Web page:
Plantronics must walk a fine line to compete with the big names in active noise-canceling headphones: Price the Backbeat Pro 2 too high, and they’d draw immediate comparisons to top shelf ANC audio brands such as Bose and Sony. Cut too many corners on under-the-hood technology in the name of keeping costs down, and the hit to sound quality and the ability to block noise would make them a non-starter. Plantronics skirts a little too closely to the latter of these options. The Backbeat Pro 2’s 40mm drivers provide passable, but not enjoyable sound.

No matter what I listened to on these phones, low-frequency sounds dominated my ears. That’s great for listening to tracks like Gorillaz’s “Clint Eastwood,” and the existential dread instilled by the constant low rumble of Lustmord’s “Astronomicon,” but that deep bass comes at a cost: the mid-range sound of any track I listened to was rendered muddy and largely lost through in a sea of low-frequency noise.

This was even more noticeable when high-frequency sound popped in to say hello. The eerie squeal of Warren Ellis’ electronic alchemy in Nick Cave and The Bad Seed’s “Jesus Alone,” for example, trampled over the track’s string section, which plays in a lower register. The strings were present, but the nuance of their performance was lost.

Plantronics Backbeat Pro 2 kit


The Backbeat Pro 2 come with a carrying sleeve, 3.5 mm cable and a USB charging cable.

I was underwhelmed by Backbeat Pro’s active noise cancellation, too. When on, it was up to the task of cutting down the drone of noises like the churning of a lawnmower outside my window, or the drone of airplane cabin noise—but not as completely as Bose’s Quiet Comfort 35 or in-ear Quiet Comfort 30 could. That said, both of these Bose options cost considerably more. If you’re on a budget and desire a set of headphones with ANC, the Backbeat Pro 2s could do the job—so long as you can live with their imperfections.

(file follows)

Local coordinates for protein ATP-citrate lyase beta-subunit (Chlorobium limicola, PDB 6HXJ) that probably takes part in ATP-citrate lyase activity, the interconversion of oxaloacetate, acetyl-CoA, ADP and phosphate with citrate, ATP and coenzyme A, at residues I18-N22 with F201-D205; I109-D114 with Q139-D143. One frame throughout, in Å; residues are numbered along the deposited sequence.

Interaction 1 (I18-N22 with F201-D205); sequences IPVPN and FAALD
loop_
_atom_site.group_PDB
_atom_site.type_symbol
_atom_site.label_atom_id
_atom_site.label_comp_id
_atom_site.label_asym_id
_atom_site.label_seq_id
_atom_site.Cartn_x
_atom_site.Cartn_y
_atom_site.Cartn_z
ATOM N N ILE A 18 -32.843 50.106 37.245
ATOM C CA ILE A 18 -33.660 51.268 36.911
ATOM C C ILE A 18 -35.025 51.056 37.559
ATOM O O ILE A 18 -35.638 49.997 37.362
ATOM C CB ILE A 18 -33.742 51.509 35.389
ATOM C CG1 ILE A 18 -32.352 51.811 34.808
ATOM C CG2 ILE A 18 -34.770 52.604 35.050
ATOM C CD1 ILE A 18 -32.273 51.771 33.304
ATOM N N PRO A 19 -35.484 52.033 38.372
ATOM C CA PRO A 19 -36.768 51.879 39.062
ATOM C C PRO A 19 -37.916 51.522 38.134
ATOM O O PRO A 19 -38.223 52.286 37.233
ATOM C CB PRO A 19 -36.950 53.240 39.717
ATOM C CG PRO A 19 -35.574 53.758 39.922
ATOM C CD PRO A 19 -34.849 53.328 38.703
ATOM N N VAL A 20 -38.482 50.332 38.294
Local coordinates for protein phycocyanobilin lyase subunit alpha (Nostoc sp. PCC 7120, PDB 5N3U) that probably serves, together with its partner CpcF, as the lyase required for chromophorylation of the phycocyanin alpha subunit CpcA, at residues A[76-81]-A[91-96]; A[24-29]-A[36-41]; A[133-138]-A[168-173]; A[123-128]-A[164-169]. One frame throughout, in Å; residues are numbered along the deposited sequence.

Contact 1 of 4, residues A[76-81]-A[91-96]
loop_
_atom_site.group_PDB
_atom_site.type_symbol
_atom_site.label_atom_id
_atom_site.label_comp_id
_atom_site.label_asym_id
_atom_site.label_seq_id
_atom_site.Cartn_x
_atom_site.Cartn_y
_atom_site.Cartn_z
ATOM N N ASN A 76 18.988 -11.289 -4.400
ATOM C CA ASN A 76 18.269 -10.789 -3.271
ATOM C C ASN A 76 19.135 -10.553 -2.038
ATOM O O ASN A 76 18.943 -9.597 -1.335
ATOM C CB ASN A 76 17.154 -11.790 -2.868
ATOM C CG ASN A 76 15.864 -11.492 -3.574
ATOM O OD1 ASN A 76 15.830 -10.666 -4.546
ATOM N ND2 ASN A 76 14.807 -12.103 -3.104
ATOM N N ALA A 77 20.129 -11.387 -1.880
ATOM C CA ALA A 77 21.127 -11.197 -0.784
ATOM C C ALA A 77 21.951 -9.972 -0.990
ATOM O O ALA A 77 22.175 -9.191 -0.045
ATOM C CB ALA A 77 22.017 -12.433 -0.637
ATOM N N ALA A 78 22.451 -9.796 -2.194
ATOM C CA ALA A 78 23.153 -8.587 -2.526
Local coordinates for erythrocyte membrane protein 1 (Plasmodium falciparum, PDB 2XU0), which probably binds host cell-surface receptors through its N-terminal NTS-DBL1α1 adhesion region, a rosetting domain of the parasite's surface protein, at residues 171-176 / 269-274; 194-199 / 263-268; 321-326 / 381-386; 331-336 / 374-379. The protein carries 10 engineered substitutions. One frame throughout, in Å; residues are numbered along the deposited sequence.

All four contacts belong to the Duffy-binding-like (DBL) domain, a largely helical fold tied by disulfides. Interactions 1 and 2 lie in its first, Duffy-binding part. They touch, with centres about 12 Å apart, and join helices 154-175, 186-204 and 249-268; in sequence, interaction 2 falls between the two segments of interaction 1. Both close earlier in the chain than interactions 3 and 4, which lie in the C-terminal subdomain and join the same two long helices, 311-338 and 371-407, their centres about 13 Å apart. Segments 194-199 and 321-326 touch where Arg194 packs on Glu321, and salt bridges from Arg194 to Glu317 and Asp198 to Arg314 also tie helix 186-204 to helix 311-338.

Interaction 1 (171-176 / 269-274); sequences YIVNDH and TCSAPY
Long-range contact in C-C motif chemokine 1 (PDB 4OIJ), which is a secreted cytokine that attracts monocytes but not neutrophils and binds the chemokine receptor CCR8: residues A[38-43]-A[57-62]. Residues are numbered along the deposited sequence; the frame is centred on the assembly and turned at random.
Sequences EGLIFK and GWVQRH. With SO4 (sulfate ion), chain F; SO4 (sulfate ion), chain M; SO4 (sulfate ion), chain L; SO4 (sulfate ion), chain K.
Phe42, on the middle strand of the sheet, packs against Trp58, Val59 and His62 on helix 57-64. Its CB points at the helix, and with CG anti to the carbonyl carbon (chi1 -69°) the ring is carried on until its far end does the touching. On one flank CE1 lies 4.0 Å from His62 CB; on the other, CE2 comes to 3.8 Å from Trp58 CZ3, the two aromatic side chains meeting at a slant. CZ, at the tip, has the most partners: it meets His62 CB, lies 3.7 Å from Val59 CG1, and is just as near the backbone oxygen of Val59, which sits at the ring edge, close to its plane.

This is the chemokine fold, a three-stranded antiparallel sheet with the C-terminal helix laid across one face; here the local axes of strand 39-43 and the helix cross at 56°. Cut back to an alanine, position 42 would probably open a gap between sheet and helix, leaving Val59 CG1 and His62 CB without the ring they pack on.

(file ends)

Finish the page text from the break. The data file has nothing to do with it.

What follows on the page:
Design complaints

As with the original Backbeat Pro, the second go around is predominantly made from plastic of a quality that feels cheap to the touch, leading me to worry about the hardware’s long-term durability. Hopefully, if you treat your headphones with kid gloves (as you should,) you’ll never discover whether I’m right about this.

Plantronics Backbeat Pro buttons

Séamus Bellamy

The headphone’s track controls are large enough to not be fiddly, but they’re still difficult to find as they’re flush with the ear cup.

The headphone’s controls could also be better. The track-control buttons are flush with the left ear cup, with no distinguishing ridges or indentations to help you locate them. The volume ring on the right ear cup is easy to find, but I sometimes had to nudge it a couple of times before the volume would go up or down. Finally, the placement of the switches controlling the headset’s noise cancellation and open-listening mode are located on the back of the ear cups, where they’re exposed to dust and rain. Placing them on the bottom of the ear cups would have given the switches more protection from the elements.